Womens Health

The Hows and Whys of Charting Your Period

Charting your period is something that can be helpful whether you are trying to conceive or even just planning your social calendar. It’s nice to know when to expect your period so that you can plan around it when possible for things like vacations and romantic weekends away. Knowing when you will be on your period is also handy when planning your yearly pap smear since it’s recommended that you schedule your pap for approximately ten days after your last period. And charting your period also allows you to know when you’ll be ovulating, which is helpful when trying to conceive or helpful for planning other activities as well. This is especially true for women who deal with pain or spotting during ovulation do to things like ovarian cysts, endometriosis or fibroids.

How to Do It

Charting your period isn’t difficult at all. The first thing you need is a calendar or day planner to keep track. Then, start by marking the first day of your period. If you want to be discreet then simply use a red dot or a red sticker as opposed to writing it out and announcing it to anyone who has access to that calendar! Do the same again the following month and then count the days between the start of that first period up to the start of the next to end up with the length of your period. This time can vary so don’t be surprised if you notice a difference over the course of a few months.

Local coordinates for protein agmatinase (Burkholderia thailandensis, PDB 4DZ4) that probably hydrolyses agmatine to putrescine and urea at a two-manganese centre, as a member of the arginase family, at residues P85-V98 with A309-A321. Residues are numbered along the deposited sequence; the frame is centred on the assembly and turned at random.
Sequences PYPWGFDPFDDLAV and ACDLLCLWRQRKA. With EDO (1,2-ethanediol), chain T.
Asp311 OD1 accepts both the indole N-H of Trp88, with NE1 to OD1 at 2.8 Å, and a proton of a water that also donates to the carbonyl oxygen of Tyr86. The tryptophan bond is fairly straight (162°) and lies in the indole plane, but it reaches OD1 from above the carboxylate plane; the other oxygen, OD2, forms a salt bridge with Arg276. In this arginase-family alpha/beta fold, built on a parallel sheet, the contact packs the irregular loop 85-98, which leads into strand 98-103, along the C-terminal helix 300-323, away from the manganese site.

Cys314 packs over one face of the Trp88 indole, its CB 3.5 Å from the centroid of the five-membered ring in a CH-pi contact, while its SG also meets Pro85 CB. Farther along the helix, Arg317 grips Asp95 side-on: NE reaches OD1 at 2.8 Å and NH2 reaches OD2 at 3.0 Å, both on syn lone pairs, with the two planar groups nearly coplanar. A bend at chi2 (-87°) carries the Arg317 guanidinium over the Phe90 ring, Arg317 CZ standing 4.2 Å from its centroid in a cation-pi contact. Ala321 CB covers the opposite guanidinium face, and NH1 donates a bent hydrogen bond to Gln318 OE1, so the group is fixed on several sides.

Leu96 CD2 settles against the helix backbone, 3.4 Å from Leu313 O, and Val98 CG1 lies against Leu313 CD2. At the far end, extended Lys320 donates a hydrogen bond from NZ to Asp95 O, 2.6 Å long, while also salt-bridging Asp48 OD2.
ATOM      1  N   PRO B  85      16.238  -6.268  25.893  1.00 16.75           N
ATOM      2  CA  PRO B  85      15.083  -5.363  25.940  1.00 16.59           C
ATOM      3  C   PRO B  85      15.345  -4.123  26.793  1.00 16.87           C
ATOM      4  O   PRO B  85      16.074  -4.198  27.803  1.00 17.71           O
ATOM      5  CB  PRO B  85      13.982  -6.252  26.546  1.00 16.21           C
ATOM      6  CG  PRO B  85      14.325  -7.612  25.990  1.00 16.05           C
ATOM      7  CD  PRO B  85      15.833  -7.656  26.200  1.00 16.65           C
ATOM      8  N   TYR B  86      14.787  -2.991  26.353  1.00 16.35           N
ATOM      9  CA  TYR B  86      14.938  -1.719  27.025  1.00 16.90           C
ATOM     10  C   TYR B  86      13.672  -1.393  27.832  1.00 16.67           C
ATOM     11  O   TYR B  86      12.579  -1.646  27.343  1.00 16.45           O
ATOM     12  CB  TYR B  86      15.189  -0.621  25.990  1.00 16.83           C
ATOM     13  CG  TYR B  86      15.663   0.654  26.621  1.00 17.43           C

What Else You Should Note

Charting your period isn’t only a matter of keeping track of the day to expect your monthly visitor but it can also be a great way to track other symptoms associated with your period like PMS, libido or anything else you might be concerned about. Make sure to note on your calendar the days that you feel especially crampy or moody. Again, instead of writing it down you could always come up with a color-coded method using different ink colors or stickers…or simply draw an angry face on that day! Seriously though, keeping track of what you’re feeling on what days can alert you to potential problems and the more information you can provide a doctor with when needed, the better.

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